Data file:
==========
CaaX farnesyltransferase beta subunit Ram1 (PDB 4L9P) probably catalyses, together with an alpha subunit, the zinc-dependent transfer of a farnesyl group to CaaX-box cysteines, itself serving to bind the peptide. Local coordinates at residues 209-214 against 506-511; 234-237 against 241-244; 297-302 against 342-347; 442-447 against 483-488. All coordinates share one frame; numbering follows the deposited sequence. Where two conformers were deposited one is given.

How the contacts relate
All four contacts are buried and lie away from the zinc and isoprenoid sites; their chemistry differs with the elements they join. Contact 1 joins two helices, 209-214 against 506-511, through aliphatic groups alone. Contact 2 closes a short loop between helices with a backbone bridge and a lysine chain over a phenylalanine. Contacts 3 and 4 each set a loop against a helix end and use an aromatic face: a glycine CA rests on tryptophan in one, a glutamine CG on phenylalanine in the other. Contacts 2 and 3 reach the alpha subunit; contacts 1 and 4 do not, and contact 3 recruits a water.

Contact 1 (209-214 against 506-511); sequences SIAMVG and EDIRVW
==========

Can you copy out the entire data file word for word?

CaaX farnesyltransferase beta subunit Ram1 (PDB 4L9P) probably catalyses, together with an alpha subunit, the zinc-dependent transfer of a farnesyl group to CaaX-box cysteines, itself serving to bind the peptide. Local coordinates at residues 209-214 against 506-511; 234-237 against 241-244; 297-302 against 342-347; 442-447 against 483-488. All coordinates share one frame; numbering follows the deposited sequence. Where two conformers were deposited one is given.

How the contacts relate
All four contacts are buried and lie away from the zinc and isoprenoid sites; their chemistry differs with the elements they join. Contact 1 joins two helices, 209-214 against 506-511, through aliphatic groups alone. Contact 2 closes a short loop between helices with a backbone bridge and a lysine chain over a phenylalanine. Contacts 3 and 4 each set a loop against a helix end and use an aromatic face: a glycine CA rests on tryptophan in one, a glutamine CG on phenylalanine in the other. Contacts 2 and 3 reach the alpha subunit; contacts 1 and 4 do not, and contact 3 recruits a water.

Contact 1 (209-214 against 506-511); sequences SIAMVG and EDIRVW